So, how big do eastern diamondback rattlesnakes get?  Well, it's possible for a snake to reach seven feet long.  But it's hard to stress how unusual that would be.  As I note above, a five and a half foot diamondback is a monster snake.  There are probably less than five individuals measured in the last few decades that have broken the seven foot barrier.  So, to find a snake this big would be an extraordinary event and we should insist on proof when it is claimed.  Interestingly, the news anchor does note a seven foot long is incredible indeed, but they do occasionally show up.  As proof, he notes there was a seven foot three inch eastern diamondback killed last year in St. Augustine, Florida.  I discussed last year why that "measurement" is also suspect.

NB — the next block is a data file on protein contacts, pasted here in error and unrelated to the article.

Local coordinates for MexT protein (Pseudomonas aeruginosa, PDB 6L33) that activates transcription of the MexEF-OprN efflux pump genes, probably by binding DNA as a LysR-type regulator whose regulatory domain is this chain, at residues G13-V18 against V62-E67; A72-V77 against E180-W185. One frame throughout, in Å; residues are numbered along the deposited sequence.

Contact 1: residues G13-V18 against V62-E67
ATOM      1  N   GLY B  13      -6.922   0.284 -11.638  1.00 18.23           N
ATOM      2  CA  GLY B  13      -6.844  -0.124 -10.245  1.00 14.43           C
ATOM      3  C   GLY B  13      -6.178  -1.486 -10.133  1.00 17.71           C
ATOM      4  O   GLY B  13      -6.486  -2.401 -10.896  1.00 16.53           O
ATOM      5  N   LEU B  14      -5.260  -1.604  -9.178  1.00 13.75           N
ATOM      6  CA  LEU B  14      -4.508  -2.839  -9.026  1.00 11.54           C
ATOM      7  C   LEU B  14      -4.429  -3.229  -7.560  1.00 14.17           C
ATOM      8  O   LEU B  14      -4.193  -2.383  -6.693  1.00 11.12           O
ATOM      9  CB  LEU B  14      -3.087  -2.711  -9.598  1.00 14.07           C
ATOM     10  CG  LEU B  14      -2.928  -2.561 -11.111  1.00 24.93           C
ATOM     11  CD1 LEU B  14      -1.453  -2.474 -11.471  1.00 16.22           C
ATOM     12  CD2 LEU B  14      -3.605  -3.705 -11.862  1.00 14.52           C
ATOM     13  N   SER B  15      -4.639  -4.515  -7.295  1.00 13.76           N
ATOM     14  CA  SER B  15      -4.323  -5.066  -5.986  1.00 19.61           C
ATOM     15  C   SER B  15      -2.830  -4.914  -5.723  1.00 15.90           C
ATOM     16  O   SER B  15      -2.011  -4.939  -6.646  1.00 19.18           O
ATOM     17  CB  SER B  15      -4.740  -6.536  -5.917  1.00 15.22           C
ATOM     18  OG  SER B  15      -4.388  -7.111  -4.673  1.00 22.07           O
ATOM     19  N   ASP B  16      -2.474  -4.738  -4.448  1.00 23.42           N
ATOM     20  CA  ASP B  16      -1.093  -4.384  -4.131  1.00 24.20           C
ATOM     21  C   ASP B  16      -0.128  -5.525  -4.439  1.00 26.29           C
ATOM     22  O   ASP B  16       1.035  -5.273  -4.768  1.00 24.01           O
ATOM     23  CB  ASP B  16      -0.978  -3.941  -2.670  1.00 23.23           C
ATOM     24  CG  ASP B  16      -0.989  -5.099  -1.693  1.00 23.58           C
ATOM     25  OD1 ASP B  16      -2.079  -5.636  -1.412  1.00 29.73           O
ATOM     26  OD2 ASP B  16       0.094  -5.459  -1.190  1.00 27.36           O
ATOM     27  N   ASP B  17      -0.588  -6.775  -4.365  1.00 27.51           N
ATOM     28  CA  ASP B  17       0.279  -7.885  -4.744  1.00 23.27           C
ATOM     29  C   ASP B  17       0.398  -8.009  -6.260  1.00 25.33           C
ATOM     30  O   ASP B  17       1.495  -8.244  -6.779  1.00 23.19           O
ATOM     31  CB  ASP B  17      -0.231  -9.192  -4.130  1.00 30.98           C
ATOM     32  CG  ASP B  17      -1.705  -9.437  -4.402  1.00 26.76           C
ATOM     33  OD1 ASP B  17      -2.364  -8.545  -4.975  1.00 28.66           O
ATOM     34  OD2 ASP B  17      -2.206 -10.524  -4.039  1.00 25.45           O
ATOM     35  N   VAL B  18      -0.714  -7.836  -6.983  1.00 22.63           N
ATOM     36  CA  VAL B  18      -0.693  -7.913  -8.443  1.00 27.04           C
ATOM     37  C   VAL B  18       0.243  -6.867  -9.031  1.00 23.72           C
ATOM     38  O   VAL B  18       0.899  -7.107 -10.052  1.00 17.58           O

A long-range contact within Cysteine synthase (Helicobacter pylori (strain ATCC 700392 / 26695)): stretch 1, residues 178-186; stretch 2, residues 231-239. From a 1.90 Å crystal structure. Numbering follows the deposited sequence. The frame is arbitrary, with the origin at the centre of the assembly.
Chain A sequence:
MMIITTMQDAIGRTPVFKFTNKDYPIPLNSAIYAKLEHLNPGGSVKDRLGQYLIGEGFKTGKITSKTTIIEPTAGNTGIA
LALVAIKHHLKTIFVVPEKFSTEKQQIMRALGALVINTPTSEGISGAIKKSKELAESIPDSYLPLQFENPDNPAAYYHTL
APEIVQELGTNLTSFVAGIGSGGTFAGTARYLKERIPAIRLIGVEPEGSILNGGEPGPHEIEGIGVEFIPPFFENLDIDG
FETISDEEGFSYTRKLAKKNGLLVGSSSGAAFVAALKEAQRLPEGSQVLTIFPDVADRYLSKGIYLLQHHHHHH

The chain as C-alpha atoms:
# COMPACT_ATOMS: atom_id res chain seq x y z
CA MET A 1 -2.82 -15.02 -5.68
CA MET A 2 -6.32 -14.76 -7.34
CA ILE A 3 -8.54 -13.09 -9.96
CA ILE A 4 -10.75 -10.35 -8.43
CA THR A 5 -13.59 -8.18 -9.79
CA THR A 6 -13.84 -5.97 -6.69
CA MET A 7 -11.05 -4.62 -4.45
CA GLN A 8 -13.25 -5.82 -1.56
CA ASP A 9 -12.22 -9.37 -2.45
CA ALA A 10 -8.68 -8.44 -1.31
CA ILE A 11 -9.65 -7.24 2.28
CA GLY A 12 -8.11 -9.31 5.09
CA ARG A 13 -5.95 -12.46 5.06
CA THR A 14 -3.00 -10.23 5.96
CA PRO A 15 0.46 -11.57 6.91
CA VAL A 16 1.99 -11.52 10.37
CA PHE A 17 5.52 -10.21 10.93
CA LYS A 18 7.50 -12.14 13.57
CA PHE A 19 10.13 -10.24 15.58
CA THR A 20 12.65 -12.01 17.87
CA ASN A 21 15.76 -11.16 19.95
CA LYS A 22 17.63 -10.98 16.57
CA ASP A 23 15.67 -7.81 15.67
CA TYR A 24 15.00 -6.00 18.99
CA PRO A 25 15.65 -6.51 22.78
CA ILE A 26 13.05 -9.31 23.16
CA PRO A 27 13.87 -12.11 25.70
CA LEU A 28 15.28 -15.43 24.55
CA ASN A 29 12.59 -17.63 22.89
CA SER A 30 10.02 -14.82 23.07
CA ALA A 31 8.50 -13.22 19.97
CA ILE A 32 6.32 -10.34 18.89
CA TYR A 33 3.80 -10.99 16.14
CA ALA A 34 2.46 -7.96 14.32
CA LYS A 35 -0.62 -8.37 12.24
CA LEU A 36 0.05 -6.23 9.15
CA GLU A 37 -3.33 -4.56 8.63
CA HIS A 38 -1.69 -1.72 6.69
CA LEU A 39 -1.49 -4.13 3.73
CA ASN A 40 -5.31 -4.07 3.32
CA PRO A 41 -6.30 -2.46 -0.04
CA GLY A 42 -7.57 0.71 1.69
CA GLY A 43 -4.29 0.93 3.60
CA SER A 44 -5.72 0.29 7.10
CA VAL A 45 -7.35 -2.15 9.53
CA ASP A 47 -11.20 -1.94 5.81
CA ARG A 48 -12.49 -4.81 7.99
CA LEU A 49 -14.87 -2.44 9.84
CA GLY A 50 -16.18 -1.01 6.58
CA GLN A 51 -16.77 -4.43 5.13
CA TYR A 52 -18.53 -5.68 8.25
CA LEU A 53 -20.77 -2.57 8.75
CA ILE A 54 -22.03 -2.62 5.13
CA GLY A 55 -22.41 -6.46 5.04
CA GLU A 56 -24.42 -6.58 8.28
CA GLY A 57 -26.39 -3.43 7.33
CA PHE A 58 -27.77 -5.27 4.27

In reading the news story and watching the embedded video, it's clear reliable measurements are not yet readily available.  The title of the news story notes the snake is seven feet long but the text notes it was "nearly" seven feet long.  Similarly, the video segments describes the snake as seven and a half feet, then "about" seven and a half feet.  Small differences?  Perhaps, but if there was a reliable figure associated with the snake I would expect them to stick with it.  It sounds as if the length of the snake was estimated, which we know is a questionable technique.  In looking at the pictures provided in the news story and video, it's clear we have a big snake on our hands.  But seven feet?  What do you think?